Is the Traditional Investment Model Right for Indie Films?

Is the ‘traditional investment model’ the right way to finance an indie film? It’s hard to look at the massive growth of crowdfunding and not give the old ways a second look. Some argue that crowdfunding is decidedly better than traditional finance, which just isn’t suited to indie film. However, the traditional model doesn’t seem to be going anywhere.

For one thing, traditional investment appears to be on the rise — Cannes this year saw the announcement of a wave of new, multimillion-dollar financing companies.

Why are the very rich flocking to film investments? Well, the common-sense answer is that investors tend to look to film for high return on investment. According to film financier Cassian Elwes, “you go to the bank, you’ll get 1 percent interest or less…If you are a debt investor in the independent film business, you’ll get 15 percent back…if you’re an equity player, you’ll get 20 percent.”

But those high returns must come at a price, right? Doesn’t film tend to be risky? Yes and no.

Film is what’s known as an alternative investment, which means that investors put it into their portfolios as a hedge against the market. Other such investments include precious metals, art, and even stamps. Film has demonstrated time and again that it’s a largely recession-proof business, so when investors are trying to lower their systematic risk (risk that stems from market fluctuation) they can put their money into film.

So with high returns and the opportunity to decrease overall risk, why don’t all investors put money in film?

Well, while diversifying into film may decrease systematic risk, investors also have to look out for unsystematic risk, which is unique to individual investments. This risk can be diversified away, which means that some is acceptable, but it also means there is no reward for taking it on. Investors have no reason to take on projects that seem risky, so they don’t. And there’s the rub: investors may be looking for film investment, but as producer Stacey Parks points out, these investments have to be suitable.

According to Parks, the problem with the traditional model is this: filmmakers are experiencing a shortage of investment, while investors contend with a shortage of “suitable” projects. But what makes a project suitable?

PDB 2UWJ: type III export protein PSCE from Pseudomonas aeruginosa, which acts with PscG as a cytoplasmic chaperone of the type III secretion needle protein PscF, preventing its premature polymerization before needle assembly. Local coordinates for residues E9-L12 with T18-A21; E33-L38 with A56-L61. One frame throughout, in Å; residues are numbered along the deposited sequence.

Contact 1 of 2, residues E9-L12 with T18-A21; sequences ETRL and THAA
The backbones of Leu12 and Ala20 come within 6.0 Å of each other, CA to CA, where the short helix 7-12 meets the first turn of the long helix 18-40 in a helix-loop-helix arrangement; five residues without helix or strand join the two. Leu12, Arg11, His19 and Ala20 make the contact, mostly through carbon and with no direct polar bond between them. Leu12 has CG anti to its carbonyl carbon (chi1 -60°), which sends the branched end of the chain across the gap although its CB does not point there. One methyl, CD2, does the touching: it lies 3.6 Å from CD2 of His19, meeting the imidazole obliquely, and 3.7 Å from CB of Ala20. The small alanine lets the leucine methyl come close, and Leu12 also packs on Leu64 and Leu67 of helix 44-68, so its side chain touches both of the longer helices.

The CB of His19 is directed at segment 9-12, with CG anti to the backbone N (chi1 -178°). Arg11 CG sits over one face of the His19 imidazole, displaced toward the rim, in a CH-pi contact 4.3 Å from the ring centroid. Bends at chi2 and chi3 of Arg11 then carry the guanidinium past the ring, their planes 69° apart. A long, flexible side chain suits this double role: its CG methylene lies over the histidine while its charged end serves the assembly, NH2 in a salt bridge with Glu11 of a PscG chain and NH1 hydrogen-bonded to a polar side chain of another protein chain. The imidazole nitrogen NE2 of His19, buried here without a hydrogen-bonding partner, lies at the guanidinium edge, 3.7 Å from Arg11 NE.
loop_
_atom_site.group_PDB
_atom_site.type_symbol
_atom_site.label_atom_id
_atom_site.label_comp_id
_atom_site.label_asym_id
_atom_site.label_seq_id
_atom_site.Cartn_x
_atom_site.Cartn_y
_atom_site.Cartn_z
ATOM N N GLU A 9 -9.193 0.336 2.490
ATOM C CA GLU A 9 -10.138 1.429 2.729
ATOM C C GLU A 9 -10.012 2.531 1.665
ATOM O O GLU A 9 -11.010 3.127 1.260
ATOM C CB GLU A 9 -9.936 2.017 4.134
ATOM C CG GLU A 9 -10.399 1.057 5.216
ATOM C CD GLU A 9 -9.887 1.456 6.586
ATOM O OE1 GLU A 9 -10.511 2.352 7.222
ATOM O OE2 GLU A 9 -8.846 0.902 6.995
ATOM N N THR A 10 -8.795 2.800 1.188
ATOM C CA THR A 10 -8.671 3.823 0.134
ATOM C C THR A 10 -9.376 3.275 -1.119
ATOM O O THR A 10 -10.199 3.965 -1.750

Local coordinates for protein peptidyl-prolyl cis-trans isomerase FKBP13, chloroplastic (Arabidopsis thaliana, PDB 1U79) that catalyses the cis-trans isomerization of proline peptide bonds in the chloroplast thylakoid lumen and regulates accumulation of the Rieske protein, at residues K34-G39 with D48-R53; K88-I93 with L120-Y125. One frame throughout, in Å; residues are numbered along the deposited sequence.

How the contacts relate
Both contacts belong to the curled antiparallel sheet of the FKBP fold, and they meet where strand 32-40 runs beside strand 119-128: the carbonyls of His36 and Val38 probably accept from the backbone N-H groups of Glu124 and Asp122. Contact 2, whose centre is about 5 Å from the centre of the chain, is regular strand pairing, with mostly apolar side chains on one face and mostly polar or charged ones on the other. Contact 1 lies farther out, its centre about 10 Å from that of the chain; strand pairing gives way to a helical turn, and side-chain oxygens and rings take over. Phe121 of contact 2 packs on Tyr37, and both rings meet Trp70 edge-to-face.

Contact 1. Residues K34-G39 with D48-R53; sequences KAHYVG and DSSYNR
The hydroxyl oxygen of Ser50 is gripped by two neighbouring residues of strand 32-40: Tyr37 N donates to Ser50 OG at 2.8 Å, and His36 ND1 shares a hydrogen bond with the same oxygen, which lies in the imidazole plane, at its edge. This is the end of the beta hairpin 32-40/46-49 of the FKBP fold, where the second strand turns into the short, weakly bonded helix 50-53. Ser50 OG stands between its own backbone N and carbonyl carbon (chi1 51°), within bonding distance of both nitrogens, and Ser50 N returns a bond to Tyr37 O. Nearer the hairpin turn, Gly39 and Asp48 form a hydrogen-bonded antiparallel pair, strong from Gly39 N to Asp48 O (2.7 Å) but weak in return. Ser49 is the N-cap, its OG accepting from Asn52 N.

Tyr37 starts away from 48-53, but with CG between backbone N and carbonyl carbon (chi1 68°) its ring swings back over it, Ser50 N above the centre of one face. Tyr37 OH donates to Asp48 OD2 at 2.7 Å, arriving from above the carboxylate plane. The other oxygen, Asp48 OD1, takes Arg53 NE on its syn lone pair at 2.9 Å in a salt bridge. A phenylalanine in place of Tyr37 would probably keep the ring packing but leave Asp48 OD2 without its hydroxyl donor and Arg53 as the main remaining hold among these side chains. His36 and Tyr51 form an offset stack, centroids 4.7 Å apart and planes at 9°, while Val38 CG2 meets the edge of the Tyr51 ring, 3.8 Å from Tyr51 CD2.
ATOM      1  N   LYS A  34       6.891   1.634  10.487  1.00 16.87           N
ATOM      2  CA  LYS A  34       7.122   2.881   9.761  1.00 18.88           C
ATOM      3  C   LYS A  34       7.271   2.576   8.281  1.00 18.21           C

Naturally, investors want to be able to predict the success of a film before they bet their money on it. This means having a proper business plan, and having enough money already, but most importantly it means having enough of the right kind of money. According to Parks, financiers “are looking to come in only after at least 50% of the ‘market’ financing is already in place.”

Market finance comes from a handful of sources, most notably pre-sales, and is a deciding factor in investment because more than demonstrating a filmmaker has money to spend, it is proof in itself that the film can perform in the marketplace.

How to solve this dilemma?

Indie producer Jeff Steele has one idea. Show him that you can “crowdfund 20-25% of the project’s budget,” and he’ll “wrap a finance structure around that.” Sites like Kickstarter can fill the market financing gap because a strong showing in a crowdfunding campaign proves that a film has an audience to tap when it hits the market. It might even be better — after all, pre-sales are one thing, but people paying for the privilege of later getting to pay to see your film? That’s a solid investment.

Crowdfunding is certainly a fantastic tool, but this doesn’t mean that traditional finance isn’t suited to indie film. If anything, its ability to build off of innovative tools, like Kickstarter, proves just how well-suited it can be.